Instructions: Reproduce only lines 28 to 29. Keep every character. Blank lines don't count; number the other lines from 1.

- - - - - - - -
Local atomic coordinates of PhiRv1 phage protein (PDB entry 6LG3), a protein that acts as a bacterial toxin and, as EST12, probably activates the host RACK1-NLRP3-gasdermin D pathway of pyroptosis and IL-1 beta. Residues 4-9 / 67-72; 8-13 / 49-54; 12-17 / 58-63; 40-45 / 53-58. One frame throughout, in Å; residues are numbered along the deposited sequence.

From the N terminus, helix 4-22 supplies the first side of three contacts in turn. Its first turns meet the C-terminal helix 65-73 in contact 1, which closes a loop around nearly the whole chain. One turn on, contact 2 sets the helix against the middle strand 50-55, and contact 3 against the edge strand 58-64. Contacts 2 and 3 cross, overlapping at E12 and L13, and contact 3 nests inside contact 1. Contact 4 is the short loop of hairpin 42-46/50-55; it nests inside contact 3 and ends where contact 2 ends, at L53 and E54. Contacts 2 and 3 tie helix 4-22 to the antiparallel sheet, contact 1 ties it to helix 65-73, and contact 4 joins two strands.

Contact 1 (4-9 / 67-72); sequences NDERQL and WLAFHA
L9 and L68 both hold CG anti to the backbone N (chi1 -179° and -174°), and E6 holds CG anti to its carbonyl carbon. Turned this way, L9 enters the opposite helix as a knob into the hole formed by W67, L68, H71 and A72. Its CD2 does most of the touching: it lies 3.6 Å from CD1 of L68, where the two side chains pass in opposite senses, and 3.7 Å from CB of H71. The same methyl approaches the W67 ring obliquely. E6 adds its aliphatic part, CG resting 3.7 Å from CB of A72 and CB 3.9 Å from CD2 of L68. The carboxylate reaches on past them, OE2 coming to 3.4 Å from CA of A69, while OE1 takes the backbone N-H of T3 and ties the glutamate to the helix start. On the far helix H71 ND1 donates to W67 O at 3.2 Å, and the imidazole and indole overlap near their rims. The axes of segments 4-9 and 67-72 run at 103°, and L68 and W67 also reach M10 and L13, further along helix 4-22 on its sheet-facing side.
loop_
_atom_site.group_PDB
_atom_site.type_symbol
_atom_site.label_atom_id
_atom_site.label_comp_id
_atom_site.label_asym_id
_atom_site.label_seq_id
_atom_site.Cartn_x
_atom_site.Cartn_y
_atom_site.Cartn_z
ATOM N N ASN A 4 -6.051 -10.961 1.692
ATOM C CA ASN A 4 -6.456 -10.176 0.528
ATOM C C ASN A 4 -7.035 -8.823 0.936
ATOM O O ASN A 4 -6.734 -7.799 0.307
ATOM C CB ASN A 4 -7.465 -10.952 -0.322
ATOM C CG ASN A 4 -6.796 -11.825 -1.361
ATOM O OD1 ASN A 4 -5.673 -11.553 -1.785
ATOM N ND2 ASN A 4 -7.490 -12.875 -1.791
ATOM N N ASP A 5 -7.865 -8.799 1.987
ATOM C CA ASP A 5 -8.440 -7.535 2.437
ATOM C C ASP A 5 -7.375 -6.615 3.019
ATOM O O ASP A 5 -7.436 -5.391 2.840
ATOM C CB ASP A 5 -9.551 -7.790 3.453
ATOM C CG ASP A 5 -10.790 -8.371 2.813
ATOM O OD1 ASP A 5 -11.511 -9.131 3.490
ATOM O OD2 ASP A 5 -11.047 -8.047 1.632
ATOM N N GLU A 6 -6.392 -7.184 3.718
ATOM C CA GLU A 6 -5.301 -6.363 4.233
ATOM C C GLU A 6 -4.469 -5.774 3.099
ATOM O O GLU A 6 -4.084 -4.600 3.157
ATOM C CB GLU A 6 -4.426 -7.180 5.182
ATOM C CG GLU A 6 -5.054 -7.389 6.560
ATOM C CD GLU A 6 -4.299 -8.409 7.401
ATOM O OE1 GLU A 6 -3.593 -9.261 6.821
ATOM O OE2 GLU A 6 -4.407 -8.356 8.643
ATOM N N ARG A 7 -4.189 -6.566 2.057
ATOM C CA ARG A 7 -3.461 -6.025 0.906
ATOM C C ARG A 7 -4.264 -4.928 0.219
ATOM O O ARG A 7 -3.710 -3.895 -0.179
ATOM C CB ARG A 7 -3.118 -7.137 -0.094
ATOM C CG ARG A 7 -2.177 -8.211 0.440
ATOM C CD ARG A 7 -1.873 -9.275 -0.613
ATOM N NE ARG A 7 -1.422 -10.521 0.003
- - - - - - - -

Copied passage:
ATOM C CG ASP A 5 -10.790 -8.371 2.813
ATOM O OD1 ASP A 5 -11.511 -9.131 3.490